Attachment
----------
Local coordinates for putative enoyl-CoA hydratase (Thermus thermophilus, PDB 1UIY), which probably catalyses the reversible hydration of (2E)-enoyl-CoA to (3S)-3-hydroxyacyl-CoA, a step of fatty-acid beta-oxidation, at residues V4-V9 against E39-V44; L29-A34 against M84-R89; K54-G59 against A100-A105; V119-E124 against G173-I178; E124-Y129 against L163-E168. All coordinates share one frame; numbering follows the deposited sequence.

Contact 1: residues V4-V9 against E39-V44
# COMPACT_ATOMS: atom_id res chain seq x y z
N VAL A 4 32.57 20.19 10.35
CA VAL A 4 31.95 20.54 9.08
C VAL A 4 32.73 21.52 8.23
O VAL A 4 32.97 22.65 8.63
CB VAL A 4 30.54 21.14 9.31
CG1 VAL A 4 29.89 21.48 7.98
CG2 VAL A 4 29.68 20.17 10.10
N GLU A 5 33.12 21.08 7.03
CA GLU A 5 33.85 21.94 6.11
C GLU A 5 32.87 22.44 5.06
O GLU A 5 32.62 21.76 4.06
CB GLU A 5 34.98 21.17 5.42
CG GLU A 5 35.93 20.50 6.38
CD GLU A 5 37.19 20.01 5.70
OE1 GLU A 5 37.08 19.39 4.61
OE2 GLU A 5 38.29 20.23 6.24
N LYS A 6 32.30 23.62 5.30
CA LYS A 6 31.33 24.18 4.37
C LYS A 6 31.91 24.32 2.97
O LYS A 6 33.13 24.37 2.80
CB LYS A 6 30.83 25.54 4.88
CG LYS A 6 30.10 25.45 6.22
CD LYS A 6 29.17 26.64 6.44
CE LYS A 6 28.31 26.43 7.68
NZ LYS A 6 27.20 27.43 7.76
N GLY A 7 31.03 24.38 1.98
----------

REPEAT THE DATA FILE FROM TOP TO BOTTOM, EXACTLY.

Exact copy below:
Local coordinates for putative enoyl-CoA hydratase (Thermus thermophilus, PDB 1UIY), which probably catalyses the reversible hydration of (2E)-enoyl-CoA to (3S)-3-hydroxyacyl-CoA, a step of fatty-acid beta-oxidation, at residues V4-V9 against E39-V44; L29-A34 against M84-R89; K54-G59 against A100-A105; V119-E124 against G173-I178; E124-Y129 against L163-E168. All coordinates share one frame; numbering follows the deposited sequence.

Contact 1: residues V4-V9 against E39-V44
# COMPACT_ATOMS: atom_id res chain seq x y z
N VAL A 4 32.57 20.19 10.35
CA VAL A 4 31.95 20.54 9.08
C VAL A 4 32.73 21.52 8.23
O VAL A 4 32.97 22.65 8.63
CB VAL A 4 30.54 21.14 9.31
CG1 VAL A 4 29.89 21.48 7.98
CG2 VAL A 4 29.68 20.17 10.10
N GLU A 5 33.12 21.08 7.03
CA GLU A 5 33.85 21.94 6.11
C GLU A 5 32.87 22.44 5.06
O GLU A 5 32.62 21.76 4.06
CB GLU A 5 34.98 21.17 5.42
CG GLU A 5 35.93 20.50 6.38
CD GLU A 5 37.19 20.01 5.70
OE1 GLU A 5 37.08 19.39 4.61
OE2 GLU A 5 38.29 20.23 6.24
N LYS A 6 32.30 23.62 5.30
CA LYS A 6 31.33 24.18 4.37
C LYS A 6 31.91 24.32 2.97
O LYS A 6 33.13 24.37 2.80
CB LYS A 6 30.83 25.54 4.88
CG LYS A 6 30.10 25.45 6.22
CD LYS A 6 29.17 26.64 6.44
CE LYS A 6 28.31 26.43 7.68
NZ LYS A 6 27.20 27.43 7.76
N GLY A 7 31.03 24.38 1.98